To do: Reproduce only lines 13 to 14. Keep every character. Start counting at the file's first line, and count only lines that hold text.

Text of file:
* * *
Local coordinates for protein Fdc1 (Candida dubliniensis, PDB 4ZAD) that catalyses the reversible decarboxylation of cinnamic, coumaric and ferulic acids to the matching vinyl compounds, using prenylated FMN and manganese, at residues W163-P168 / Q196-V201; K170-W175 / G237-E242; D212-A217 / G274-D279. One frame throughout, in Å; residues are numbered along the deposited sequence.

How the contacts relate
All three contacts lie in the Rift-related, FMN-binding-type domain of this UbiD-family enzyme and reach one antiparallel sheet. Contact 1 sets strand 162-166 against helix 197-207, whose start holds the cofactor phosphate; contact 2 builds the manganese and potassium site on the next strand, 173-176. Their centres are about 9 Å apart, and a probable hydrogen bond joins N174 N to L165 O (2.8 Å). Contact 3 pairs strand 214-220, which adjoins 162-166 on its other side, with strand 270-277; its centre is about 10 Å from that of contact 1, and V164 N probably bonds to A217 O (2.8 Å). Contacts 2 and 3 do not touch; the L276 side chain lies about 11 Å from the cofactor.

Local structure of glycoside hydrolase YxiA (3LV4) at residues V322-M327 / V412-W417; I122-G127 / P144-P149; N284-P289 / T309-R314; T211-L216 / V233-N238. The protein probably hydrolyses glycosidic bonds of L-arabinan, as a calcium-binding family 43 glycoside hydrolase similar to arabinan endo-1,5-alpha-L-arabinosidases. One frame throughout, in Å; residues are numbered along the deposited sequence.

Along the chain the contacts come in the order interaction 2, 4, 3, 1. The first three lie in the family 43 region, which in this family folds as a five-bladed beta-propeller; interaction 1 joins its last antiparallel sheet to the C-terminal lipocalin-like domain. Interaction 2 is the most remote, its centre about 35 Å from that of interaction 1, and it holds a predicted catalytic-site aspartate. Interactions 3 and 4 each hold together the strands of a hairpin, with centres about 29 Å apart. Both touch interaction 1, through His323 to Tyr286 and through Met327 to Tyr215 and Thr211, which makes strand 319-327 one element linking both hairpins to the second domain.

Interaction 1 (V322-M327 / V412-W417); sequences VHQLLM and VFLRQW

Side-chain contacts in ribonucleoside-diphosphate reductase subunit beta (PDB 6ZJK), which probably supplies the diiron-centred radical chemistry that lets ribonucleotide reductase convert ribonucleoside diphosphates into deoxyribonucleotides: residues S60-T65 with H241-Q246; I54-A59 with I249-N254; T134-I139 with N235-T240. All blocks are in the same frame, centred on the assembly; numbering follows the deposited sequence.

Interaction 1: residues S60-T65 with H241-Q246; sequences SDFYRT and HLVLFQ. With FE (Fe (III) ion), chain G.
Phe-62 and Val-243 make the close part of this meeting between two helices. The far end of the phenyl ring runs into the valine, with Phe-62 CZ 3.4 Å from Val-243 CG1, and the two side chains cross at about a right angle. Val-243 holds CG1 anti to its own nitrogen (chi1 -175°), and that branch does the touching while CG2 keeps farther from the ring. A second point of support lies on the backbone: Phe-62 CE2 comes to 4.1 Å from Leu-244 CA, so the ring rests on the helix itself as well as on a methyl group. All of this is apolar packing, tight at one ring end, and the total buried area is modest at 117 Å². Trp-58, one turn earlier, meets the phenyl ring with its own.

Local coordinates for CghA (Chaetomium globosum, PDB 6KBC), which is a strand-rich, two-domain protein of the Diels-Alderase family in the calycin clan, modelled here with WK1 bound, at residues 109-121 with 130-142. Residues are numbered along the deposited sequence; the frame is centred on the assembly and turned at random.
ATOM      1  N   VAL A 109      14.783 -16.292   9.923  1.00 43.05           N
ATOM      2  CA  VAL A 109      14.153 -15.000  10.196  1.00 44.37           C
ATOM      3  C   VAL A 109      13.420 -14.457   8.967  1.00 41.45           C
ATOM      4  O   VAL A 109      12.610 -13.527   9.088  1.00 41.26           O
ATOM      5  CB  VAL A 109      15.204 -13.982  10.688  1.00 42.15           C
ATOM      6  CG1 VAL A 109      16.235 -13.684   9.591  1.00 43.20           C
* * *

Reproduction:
ATOM      3  C   VAL A 109      13.420 -14.457   8.967  1.00 41.45           C
ATOM      4  O   VAL A 109      12.610 -13.527   9.088  1.00 41.26           O